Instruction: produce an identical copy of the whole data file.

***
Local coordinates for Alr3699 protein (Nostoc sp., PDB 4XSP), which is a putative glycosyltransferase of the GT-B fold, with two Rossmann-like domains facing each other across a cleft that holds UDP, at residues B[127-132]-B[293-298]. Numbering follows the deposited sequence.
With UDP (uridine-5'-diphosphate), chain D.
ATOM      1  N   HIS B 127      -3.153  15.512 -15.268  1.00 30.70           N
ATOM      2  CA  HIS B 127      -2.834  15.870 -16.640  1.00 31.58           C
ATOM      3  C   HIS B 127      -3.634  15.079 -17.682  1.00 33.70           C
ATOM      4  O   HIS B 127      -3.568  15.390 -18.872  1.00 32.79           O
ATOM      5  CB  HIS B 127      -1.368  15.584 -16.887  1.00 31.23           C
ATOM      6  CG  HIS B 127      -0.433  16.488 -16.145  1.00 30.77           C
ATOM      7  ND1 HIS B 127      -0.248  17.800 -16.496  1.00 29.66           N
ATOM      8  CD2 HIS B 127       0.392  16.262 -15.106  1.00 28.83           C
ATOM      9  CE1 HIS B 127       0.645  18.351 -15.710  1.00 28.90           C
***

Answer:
Local coordinates for Alr3699 protein (Nostoc sp., PDB 4XSP), which is a putative glycosyltransferase of the GT-B fold, with two Rossmann-like domains facing each other across a cleft that holds UDP, at residues B[127-132]-B[293-298]. Numbering follows the deposited sequence.
With UDP (uridine-5'-diphosphate), chain D.
ATOM      1  N   HIS B 127      -3.153  15.512 -15.268  1.00 30.70           N
ATOM      2  CA  HIS B 127      -2.834  15.870 -16.640  1.00 31.58           C
ATOM      3  C   HIS B 127      -3.634  15.079 -17.682  1.00 33.70           C
ATOM      4  O   HIS B 127      -3.568  15.390 -18.872  1.00 32.79           O
ATOM      5  CB  HIS B 127      -1.368  15.584 -16.887  1.00 31.23           C
ATOM      6  CG  HIS B 127      -0.433  16.488 -16.145  1.00 30.77           C
ATOM      7  ND1 HIS B 127      -0.248  17.800 -16.496  1.00 29.66           N
ATOM      8  CD2 HIS B 127       0.392  16.262 -15.106  1.00 28.83           C
ATOM      9  CE1 HIS B 127       0.645  18.351 -15.710  1.00 28.90           C